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Science Fiction Mystery Horror

“I know this is just our first date, but I need to tell you something.”

“OK, sure,” Jake said, lowering his wine glass from his lips back down onto the checkered tablecloth. Jake savored the mildly acidic burn as the riesling coated his tongue and slipped down his throat. He smiled at his date, taking in her long, brown hair and green eyes while the busy restaurant hummed around them. The evening had been going so well that the potentially concerning nature of Stacy’s plea didn’t even register with him. 

“I’m not really alive,” Stacy said.  

“Oh,” Jake said, voice muffled by the hunk of bread he’d just shoved into his mouth. “Yeah, I hear ya.” He swallowed. “The way we’re always sucked into what’s happening on our phones and just, you know, the, like, existential dread of living through climate change and all that stuff. Hard to really feel alive.”

“No,” Stacy said, “that’s not quite what I meant.” 

The waiter came over, momentarily halting their conversation. He assured them that their food would be out any minute. Jake waved him off, happy to have this natural extension to his evening with Stacy. His friends had been right. What had taken him so long to try online dating? Jake thanked the waiter and ordered another bottle of wine to share. 

“Well,” Jake said, eyes returning to Stacy. She couldn’t seem to meet his gaze. “Can you tell me what you mean?” 

“I mean, I haven’t been alive for a long time. 67 years to be exact. I’ve been dead since 1953.”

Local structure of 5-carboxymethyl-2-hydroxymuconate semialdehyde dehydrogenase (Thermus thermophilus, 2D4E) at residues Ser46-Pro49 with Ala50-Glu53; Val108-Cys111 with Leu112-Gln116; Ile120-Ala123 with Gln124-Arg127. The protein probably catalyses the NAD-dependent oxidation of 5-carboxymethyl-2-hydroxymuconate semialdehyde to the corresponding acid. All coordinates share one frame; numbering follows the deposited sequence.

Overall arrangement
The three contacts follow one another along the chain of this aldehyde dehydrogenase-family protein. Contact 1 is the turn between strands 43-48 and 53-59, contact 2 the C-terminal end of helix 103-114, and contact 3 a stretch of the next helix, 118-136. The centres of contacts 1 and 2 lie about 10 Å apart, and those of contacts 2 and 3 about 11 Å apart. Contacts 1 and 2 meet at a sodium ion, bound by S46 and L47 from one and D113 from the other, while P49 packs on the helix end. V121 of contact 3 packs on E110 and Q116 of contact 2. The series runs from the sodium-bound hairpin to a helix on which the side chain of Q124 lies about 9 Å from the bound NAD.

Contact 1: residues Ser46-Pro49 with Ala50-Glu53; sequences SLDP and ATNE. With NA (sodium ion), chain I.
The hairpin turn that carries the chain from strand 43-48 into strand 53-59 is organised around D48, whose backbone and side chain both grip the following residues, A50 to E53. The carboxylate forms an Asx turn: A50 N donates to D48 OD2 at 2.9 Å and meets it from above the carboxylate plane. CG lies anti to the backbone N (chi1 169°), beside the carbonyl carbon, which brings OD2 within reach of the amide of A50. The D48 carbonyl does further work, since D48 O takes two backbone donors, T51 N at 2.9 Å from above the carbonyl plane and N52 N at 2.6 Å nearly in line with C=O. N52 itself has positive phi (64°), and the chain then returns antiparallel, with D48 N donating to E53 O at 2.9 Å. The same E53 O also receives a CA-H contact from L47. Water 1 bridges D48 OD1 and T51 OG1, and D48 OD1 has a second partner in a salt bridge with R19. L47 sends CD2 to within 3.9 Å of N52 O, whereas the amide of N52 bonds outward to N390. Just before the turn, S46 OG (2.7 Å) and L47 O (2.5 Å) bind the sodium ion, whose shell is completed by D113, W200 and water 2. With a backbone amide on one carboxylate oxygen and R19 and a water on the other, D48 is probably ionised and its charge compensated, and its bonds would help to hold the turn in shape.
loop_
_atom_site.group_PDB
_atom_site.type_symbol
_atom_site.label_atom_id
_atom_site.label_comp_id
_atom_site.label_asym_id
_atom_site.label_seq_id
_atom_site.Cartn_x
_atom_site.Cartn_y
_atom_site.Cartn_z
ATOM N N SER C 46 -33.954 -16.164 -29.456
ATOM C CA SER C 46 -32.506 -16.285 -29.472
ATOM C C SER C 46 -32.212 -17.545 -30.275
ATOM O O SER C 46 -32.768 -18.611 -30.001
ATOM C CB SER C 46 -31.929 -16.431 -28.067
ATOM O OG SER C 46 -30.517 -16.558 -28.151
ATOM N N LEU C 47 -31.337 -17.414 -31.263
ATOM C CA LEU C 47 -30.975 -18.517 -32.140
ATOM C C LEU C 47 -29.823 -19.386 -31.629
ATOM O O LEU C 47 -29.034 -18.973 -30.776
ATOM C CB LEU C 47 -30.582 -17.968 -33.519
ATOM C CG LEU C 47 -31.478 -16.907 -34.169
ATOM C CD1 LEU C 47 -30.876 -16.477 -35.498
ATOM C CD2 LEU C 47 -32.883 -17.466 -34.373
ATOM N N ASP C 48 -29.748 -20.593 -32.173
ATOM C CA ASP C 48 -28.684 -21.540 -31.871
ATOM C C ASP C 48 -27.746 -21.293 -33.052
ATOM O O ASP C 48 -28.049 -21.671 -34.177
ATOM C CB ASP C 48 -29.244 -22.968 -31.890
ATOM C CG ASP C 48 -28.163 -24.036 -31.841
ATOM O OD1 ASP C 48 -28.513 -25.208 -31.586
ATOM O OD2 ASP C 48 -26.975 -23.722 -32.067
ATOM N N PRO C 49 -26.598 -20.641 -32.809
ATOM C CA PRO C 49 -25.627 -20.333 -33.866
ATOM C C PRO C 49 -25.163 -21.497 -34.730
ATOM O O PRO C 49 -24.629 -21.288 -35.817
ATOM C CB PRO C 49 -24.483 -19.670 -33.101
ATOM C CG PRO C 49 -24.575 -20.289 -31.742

The waiter returned, placing the fresh bottle of wine into the bucket of ice water with a light splash. He turned and headed back towards the kitchen. 

“Um. OK,” Jake said. Was this some kind of joke? He was always terrible at reading these situations. He thought he might try to play along. He casually lifted the wine from the bucket and began to fill Stacy’s empty glass. “So, how did you die?” 

“I had just taken a job at a clothing factory. Women’s blouses, mostly. I was careless and some strands of my hair had slipped out from my kerchief. I tilted my head back and some of the strands got caught in the gears of a machine. Anyway, it got a grip on my hair really fast. There was enough force to rip my head off, and that’s exactly what happened. Just really quick like that.” 

Jake had been pouring wine into his own glass and realized it was about to overflow. He quickly lifted up the bottle and placed it back in the bucket. Now what was he supposed to say? Was this some kind of game that had been going around online where people were supposed to outdo each other with the most gruesome way to die?

“Wow. Well yeah, that is very interesting,” Jake said. “You know, I’ve been dead a solid 20 years myself. Was jaywalking and got hit by a car. Went over the top of it and everything.” Damn, he really was terrible at these things. 

“Jake, I don’t think you’re quite grasping this,” Stacy said, as the waiter finally set their entrees down in front of them. Stacy picked up her fork and began to break off small chunks of her salmon.   

“I mean,” Jake started, but then got lost staring down at his chicken parmesan. He followed some mozzarella as it oozed off the side of his chicken and plopped down onto the plate. 

“Yeah, I guess you’re right, Stacy. I’m not grasping this. Is this something I should know? Some TikTok thing?” 

“No, this has nothing to do with any of that. This is real, Jake. That’s really how I died in 1953.” Stacy speared a piece of salmon and popped it into her mouth. “I’m sorry, I understand how very odd this must sound to you. I can’t really explain it myself. I could tell you the whole story though. That is, if you don’t just want to leave now. I would understand completely if you do.”